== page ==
|Filed Sep. 3, 2002|
Frank Rose, individually and on behalf of all others similarly situated, Plaintiff and Appellee
United Equitable Insurance Company, United Equitable Life Insurance Company, Defendants and Standard Life and Accident Insurance Company, Defendant and Appellant
Frank Rose, individually and on behalf of all others similarly situated, Plaintiff and Appellee v. United Equitable Insurance Company, Defendant and Appellant United Equitable Life Insurance Company, and Standard Life and Accident Insurance Company, DefendantsNo. 20020095Appeals from the District Court of Cass County, East Central Judicial District, the Honorable Cynthia Rothe-Seeger, Judge.
Opinion of the Court by Maring, Justice.
Monte L. Rogneby (argued) and H. Patrick Weir (on brief), Vogel Law Firm, P.O. Box 2097, Bismarck, N.D. 58502-2097, Timothy Q. Purdon (appeared) and Thomas A. Dickson (on brief), Dickson & Purdon, P.O. Box 1896, Bismarck, N.D. 58502-1896, for plaintiff and appellee.
Michael F. Braun (argued), Schuyler Roche & Zwirner, One Prudential Plaza, Suite 3800, 130 East Randolph Street, Chicago, IL 60601, and Lawrence A. Dopson (appeared), Zuger Kirmis & Smith, P.O. Box 1695, Bismarck, N.D. 58502-1695, for defendant and appellant United Equitable Insurance Company.
Stephen W. Plambeck (argued) and Daniel J. Crothers (appeared), Nilles, Hansen & Davies, Ltd., P.O. Box 2626, Fargo, N.D. 58108-2626, and Scott Daniel (on brief), Greer, Herz & Adams, L.L.P., One Moody Plaza, 18th Floor, Galveston, TX 77550-7998, for defendant and appellant Standard Life and Accident Insurance Company.
Rose v. United Equitable Insurance Company
[¶1] United Equitable Insurance Company ("United Equitable") and Standard Life and Accident Insurance Company ("Standard") appealed from an order certifying a class action under N.D.R.Civ.P. 23. We affirm, concluding the district court did not abuse its discretion in certifying the class action.
[¶2] In 1982, Frank Rose purchased a guaranteed renewable nursing home insurance policy from United Equitable. United Equitable Life Insurance Company ("United Life"), the parent company of United Equitable, sold identical nursing home policies in North Dakota. In 1986, Standard acquired all of the nursing home insurance policies which United Equitable and United Life had issued in North Dakota. After that date none of the three companies issued similar nursing home policies in North Dakota, a practice known as "closing the block" of business for those North Dakota policyholders.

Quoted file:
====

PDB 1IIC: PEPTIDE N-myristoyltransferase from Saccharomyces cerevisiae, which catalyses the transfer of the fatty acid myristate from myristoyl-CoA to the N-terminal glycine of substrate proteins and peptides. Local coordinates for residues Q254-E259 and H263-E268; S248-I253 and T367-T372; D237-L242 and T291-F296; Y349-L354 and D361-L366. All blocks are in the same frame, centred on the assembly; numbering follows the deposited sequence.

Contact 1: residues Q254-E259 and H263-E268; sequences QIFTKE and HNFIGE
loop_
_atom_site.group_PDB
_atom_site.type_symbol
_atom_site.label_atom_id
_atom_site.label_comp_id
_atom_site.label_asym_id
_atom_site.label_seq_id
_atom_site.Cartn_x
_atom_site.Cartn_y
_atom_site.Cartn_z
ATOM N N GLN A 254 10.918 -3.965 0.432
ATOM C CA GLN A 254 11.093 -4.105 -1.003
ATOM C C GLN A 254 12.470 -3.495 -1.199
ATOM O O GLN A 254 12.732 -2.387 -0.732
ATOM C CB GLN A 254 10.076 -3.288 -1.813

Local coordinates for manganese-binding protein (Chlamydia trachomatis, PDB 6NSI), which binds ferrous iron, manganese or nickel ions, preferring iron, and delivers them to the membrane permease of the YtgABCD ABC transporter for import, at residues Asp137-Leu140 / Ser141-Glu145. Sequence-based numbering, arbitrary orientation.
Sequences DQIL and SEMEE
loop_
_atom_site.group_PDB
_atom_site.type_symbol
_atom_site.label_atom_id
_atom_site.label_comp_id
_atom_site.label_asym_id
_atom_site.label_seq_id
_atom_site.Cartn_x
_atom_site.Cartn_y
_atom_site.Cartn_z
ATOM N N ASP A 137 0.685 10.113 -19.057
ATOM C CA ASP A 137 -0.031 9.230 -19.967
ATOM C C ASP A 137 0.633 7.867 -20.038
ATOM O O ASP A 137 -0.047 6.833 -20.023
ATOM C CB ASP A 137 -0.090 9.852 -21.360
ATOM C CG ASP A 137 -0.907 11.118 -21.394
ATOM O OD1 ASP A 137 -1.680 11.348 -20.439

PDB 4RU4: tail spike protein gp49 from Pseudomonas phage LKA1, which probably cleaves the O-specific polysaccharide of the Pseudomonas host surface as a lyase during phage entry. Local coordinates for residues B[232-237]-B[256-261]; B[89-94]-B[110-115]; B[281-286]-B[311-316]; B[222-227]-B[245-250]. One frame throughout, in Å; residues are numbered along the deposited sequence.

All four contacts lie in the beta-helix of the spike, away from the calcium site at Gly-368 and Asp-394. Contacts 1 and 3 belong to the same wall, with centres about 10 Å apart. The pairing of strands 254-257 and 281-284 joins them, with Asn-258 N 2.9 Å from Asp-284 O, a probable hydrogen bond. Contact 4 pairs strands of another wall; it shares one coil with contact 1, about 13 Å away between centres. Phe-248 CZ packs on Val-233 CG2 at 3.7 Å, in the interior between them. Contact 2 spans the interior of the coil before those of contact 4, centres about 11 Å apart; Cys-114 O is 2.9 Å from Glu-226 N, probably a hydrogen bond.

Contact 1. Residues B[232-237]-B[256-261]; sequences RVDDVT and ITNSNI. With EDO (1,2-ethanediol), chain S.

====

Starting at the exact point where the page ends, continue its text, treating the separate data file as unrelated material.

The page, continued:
[¶3] In 2000, Rose sued United Equitable, Standard, and United Life, on his own behalf and for others similarly situated, alleging constructive fraud, actual fraud, consumer fraud, false advertising, and negligent misrepresentation. Rose alleges the insurers knew at the time the policies were issued that they were improperly underwritten and defectively underpriced. Rose claims the insurers intentionally marketed the policies with knowledge that exorbitant increases in renewal premiums would be necessary in future years of the policies. Rose further claims the insurers misrepresented the reasons for the numerous premium increases, intending these increases to induce policyholders to drop their coverage, and never advised policyholders they had "closed the block" on the nursing home policies. Rose claims the combination of higher premiums and a shrinking pool of insureds to share increased costs of claims resulted in a "death spiral" or "selection spiral," with premiums increasing so dramatically that the remaining policyholders are unable to pay and are forced to relinquish their policies.(1)
[¶4] In November 2000, the district court granted the insurers' motion to dismiss the complaint, concluding Rose's claims were barred by the statute of limitations. Rose appealed, and we reversed and remanded for further proceedings. Rose v. United Equitable Ins. Co., 2001 ND 154, 632 N.W.2d 429. On remand, the district court granted class certification, including within the class all policyholders who had purchased certain nursing home policies in North Dakota from the insurers. United Equitable and Standard have appealed,(2) alleging the district court abused its discretion in granting class certification.
[¶5] An order certifying a class action under N.D.R.Civ.P. 23 is appealable. Ritter, Laber & Assocs., Inc. v. Koch Oil, Inc., 2000 ND 15, ¶ 3, 605 N.W.2d 153 ("Ritter I"); Werlinger v. Champion Healthcare Corp., 1999 ND 173, ¶ 6, 598 N.W.2d 820. The trial court has broad discretion in determining whether to certify a class action under N.D.R.Civ.P. 23. Klagues v. Maintenance Eng'g, 2002 ND 59, ¶ 6, 643 N.W.2d 45; Ritter I, at ¶ 4. The trial court's decision to certify a class action will not be overturned on appeal unless the court has abused its discretion. Klagues, at ¶ 6; Ritter I, at ¶ 4. A trial court abuses its discretion only when it acts in an unreasonable, arbitrary, or unconscionable manner, when its decision is not the product of a rational mental process leading to a reasoned decision, or when it misinterprets or misapplies the law. Klagues, at ¶ 6; Ritter I, at ¶ 4.